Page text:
Found in 49 Collections and/or Records:
This collection pertains to the family trees of Nathaniel M. Bier and the Wertheimber family. Furthermore the collection is a source for information on Jewish association and clubs in Frankfurt am Main between 1870 and 1939.
This collection contains the academic Bruno Strauss's collection of correspondence and other papers from the notable German Jewish intellectuals Hermann Cohen, Franz Rosenzweig, Martha Wertheimer and others, as well as some of Strauss's personal papers.
This collection consists primarily of the family photographs the Bierman, Bressler, Bretzfelder, Brett, Lieberman and Loeb families. It also includes a significant quantity of the papers of David M. Bressler and the Bretzfelder / Brett family, including correspondence and newspaper clippings. The collection offers a view of the domestic life of a prominent American Jewish family in the first half of the 20th Century.
This collection contains letters and cards sent by Else Lasker-Schüler to Carl Seelig, Georg Koch, members of the Asher family and others, as well as 3 handwrittens drafts of poems which appear in Lasker-Schüler's Hebräische Balladen .
This collection consists of papers of the family of Emil Mosbacher. Prominent are the personal papers and correspondence of Emil and Stephen Sigmund Mosbacher. In addition, the collection holds a number of family photographs and photo albums as well as genealogical information on members of the related Flack and other families.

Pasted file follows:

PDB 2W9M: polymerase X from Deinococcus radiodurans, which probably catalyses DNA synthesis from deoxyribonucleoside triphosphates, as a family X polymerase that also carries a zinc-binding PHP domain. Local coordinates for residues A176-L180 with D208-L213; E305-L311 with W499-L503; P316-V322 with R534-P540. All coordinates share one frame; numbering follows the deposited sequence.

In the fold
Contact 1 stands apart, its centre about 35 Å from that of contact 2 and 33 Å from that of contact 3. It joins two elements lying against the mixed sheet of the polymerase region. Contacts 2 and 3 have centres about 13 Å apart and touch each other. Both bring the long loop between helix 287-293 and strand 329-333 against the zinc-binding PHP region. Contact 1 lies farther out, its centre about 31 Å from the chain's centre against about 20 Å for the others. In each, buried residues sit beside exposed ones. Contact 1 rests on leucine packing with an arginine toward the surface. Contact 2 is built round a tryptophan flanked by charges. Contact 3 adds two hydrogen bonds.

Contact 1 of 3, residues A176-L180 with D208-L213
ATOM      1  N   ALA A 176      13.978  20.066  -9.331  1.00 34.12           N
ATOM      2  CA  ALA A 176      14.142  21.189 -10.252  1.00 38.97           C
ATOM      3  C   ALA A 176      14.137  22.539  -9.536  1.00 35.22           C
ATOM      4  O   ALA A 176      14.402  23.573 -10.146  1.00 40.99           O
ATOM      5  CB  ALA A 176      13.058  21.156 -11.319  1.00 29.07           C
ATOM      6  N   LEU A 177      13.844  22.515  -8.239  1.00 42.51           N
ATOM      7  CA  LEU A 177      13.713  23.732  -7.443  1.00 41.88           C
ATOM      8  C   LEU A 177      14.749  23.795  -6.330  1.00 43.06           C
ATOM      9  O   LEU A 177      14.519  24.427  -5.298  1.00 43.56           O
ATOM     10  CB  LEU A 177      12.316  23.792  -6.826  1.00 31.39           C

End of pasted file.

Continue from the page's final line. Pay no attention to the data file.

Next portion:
The Fleischer Family papers document the family of Simon and Lilly (née Hammerschlag) Fleischer. Simon and Lilly emigrated from Poland to New York City in the early 1920s and married in 1928. They became naturalized United States citizens in the late 1960s. The Fleischers had two sons, Martin and Bernard. The Fleischers owned Fleischer Brothers Butchers in Brighton Beach, Brooklyn, as well as Fleischer’s New Star Mountain Hotel in the Catskills area of Monticello, NY. The collection contains correspondence, passports, marriage records, naturalization records, some business documents, and many family photographs dating from the 1890s to the 1950s.
This collection centers on the experiences of Florence Marx Ross during a trip to Belgium, France and Germany from July 1913-November 1914, documented in her frequent correspondence to her family, daily diary entries, and newspaper clippings. In addition, the collection holds a number of postcards, some photographs and publications related to the beginning of World War I in Belgium.
This collection contains family trees, memoirs, and short narrative chronicles pertaining to the history of the Asher, Eller, Schüler, and Wormser families. In addition, there are several photocopies of family portrait photographs, as well as a few photocopies of letters sent by Else Lasker-Schüler to family members.
The bulk of the collection consists of letters, along with a few postcards and telegrams, that Heymann sent to Franz Littmann, a confidant and writer for the Haaretz newspaper in Israel, during his exile from Germany in the 1930s. Also present are some articles and photographs.